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Spotted this web architecture (a classic zig-zag Stabilimenta). The purpose of the stabilimentum is still a mystery as many theories are there. It is possible that it acts as camouflage for the spider lurking in the web's center, but it may also attract insect prey, or even warn birds of the presence of the web. Only those spiders that are active during the day construct stabilimenta in their webs.
To construct the web, several radial lines are stretched among four or five anchor points that can be more than three feet apart. The radial lines meet at a central point. The spider makes a frame with several more radial lines and then fills the center with a spiral of silk, leaving a 5/16 to 3/8 inches (8 to 9.5 mm) gap between the spiral rings, starting with the innermost ring and moving outward in a clockwise motion. To ensure that the web is taut, the spider bends the radial lines slightly together while applying the silk spiral. The female's web is substantially larger than the male's, who builds a small zigzag web nearby. The spider occupies the center of the web, usually hanging head-down, waiting for prey to become ensnared in the web.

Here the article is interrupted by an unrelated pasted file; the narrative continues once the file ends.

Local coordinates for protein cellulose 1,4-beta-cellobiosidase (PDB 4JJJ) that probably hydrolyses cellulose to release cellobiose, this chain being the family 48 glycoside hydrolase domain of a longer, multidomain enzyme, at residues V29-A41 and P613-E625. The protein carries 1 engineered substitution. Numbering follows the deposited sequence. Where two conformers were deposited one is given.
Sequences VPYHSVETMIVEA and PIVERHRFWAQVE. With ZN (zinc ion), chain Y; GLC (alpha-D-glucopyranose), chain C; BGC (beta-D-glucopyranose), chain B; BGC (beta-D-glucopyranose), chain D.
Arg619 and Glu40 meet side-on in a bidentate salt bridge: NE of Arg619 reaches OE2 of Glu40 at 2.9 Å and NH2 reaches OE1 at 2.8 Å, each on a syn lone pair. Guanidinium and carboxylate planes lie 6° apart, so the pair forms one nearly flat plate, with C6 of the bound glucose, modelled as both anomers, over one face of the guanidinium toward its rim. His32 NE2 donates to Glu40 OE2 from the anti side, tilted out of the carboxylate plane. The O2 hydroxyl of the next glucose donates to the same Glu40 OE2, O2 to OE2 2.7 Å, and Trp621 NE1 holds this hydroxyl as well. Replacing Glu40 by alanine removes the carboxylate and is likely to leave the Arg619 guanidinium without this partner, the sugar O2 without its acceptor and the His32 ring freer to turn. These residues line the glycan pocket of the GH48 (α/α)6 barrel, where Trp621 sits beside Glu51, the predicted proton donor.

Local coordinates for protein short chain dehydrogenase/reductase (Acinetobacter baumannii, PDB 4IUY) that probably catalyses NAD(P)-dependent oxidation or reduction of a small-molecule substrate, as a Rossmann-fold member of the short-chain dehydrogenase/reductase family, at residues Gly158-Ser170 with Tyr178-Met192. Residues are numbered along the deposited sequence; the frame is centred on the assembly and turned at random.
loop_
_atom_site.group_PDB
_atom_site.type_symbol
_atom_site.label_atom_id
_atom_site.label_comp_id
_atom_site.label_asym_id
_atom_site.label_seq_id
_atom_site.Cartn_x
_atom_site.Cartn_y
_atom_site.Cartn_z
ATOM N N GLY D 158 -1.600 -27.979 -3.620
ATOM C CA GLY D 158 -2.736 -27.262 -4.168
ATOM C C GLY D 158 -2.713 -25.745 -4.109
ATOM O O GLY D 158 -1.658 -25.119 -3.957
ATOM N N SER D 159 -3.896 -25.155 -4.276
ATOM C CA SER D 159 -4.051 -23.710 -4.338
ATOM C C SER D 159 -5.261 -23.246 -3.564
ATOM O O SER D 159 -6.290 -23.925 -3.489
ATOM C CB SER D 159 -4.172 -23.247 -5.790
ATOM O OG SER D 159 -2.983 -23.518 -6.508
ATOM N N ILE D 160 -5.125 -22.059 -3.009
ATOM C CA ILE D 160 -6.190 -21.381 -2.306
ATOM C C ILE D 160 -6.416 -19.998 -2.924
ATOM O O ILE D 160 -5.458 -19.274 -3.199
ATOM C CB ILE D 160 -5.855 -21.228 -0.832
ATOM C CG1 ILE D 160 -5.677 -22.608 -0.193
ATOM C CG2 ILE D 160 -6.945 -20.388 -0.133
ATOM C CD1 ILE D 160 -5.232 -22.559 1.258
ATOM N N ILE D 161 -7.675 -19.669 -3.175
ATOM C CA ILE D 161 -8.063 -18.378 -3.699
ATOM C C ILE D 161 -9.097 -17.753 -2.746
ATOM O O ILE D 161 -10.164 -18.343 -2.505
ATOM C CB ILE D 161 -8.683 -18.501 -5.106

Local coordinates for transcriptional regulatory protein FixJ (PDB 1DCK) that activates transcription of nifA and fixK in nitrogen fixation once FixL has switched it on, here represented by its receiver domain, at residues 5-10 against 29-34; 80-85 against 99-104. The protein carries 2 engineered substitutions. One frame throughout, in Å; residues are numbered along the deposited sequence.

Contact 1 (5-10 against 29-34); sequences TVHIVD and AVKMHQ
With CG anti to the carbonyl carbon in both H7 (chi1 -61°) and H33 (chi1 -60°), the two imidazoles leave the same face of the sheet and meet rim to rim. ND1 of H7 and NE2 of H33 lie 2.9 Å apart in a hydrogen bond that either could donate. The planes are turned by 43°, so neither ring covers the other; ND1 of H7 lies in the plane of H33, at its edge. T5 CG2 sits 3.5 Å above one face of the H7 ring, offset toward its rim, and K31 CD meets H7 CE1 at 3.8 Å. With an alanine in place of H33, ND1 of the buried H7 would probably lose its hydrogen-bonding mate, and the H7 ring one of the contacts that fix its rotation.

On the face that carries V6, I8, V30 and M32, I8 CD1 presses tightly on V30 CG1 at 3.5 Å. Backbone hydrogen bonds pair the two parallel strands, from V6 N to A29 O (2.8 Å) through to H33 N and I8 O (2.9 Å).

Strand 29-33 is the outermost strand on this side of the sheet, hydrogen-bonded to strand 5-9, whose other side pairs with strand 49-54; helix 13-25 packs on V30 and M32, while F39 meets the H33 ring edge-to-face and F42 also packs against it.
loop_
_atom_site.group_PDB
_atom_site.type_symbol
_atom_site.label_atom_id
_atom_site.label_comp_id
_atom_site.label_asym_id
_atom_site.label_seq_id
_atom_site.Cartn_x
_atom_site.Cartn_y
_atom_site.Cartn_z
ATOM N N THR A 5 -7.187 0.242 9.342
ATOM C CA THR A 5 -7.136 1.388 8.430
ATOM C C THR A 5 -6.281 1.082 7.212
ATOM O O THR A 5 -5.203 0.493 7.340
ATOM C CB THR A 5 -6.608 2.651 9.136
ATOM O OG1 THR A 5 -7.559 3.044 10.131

Spotted on Oct 10, 2014
Submitted on Oct 21, 2014
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